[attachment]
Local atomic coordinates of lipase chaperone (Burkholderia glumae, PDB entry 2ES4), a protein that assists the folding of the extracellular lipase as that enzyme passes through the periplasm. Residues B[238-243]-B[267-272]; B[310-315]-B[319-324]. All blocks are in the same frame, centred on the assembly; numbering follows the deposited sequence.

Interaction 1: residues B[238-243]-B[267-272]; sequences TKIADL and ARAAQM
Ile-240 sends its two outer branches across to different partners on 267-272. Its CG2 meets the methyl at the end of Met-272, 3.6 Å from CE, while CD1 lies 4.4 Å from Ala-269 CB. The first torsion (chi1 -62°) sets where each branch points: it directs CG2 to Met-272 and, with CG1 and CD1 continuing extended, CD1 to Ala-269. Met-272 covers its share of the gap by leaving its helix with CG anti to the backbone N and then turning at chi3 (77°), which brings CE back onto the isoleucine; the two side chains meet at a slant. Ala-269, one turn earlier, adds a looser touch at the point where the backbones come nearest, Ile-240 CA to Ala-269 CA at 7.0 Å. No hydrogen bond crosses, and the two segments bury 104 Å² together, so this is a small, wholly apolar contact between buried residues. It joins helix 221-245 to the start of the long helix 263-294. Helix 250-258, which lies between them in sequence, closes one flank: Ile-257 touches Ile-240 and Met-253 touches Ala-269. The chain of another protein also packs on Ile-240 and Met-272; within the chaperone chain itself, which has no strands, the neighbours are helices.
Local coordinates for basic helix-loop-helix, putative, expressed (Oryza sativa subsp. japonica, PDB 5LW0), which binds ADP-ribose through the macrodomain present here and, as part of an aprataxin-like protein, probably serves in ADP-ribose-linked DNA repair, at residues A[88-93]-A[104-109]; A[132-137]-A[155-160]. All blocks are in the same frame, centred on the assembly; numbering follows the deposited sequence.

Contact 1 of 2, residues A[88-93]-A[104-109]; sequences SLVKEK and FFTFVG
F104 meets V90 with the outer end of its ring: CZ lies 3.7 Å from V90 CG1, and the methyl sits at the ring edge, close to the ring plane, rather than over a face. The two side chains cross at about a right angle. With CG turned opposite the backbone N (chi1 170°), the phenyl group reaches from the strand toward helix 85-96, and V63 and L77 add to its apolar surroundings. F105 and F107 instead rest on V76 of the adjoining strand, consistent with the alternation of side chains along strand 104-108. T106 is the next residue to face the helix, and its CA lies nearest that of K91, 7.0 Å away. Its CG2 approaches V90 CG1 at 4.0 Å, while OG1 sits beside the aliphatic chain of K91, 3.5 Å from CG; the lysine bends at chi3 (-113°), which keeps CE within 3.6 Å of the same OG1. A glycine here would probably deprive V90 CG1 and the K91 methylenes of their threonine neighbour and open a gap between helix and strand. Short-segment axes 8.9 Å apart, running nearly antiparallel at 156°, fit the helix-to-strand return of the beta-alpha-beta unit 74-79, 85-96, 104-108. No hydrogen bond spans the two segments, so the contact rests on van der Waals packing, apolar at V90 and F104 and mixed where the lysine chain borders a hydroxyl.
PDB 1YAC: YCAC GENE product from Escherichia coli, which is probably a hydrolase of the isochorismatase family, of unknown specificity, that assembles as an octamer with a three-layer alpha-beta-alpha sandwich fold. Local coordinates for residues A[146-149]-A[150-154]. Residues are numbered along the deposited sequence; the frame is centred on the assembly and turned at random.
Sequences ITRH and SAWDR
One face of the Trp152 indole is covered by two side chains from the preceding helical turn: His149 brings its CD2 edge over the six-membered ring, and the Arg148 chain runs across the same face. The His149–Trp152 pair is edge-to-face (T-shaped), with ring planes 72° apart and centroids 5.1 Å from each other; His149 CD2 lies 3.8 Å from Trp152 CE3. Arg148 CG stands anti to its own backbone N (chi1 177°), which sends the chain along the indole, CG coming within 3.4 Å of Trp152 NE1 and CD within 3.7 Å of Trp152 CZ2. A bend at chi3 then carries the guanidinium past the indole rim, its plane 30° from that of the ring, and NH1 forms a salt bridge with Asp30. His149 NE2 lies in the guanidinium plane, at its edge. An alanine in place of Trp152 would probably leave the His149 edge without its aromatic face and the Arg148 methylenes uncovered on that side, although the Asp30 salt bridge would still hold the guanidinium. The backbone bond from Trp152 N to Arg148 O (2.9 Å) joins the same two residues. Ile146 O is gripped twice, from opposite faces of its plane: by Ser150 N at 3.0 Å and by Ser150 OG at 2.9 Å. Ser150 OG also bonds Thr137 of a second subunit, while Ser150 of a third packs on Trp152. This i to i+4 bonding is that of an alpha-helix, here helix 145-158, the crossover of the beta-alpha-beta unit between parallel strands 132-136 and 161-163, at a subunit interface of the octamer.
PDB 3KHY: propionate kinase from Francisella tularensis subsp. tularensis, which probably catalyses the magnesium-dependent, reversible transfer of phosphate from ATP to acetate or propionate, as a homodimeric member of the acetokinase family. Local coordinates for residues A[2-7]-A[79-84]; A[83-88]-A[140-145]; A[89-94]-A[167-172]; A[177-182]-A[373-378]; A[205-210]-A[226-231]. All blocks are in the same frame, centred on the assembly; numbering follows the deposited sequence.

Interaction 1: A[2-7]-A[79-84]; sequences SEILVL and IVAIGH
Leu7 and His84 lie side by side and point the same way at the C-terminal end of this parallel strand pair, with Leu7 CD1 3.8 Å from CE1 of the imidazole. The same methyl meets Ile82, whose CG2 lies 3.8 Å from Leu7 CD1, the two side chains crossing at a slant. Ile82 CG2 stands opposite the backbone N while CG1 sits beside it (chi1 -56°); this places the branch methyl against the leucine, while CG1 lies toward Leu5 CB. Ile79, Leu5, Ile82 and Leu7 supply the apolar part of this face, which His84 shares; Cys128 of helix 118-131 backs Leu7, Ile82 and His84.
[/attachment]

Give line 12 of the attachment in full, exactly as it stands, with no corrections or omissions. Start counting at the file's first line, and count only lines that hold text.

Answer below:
Leu7 and His84 lie side by side and point the same way at the C-terminal end of this parallel strand pair, with Leu7 CD1 3.8 Å from CE1 of the imidazole. The same methyl meets Ile82, whose CG2 lies 3.8 Å from Leu7 CD1, the two side chains crossing at a slant. Ile82 CG2 stands opposite the backbone N while CG1 sits beside it (chi1 -56°); this places the branch methyl against the leucine, while CG1 lies toward Leu5 CB. Ile79, Leu5, Ile82 and Leu7 supply the apolar part of this face, which His84 shares; Cys128 of helix 118-131 backs Leu7, Ile82 and His84.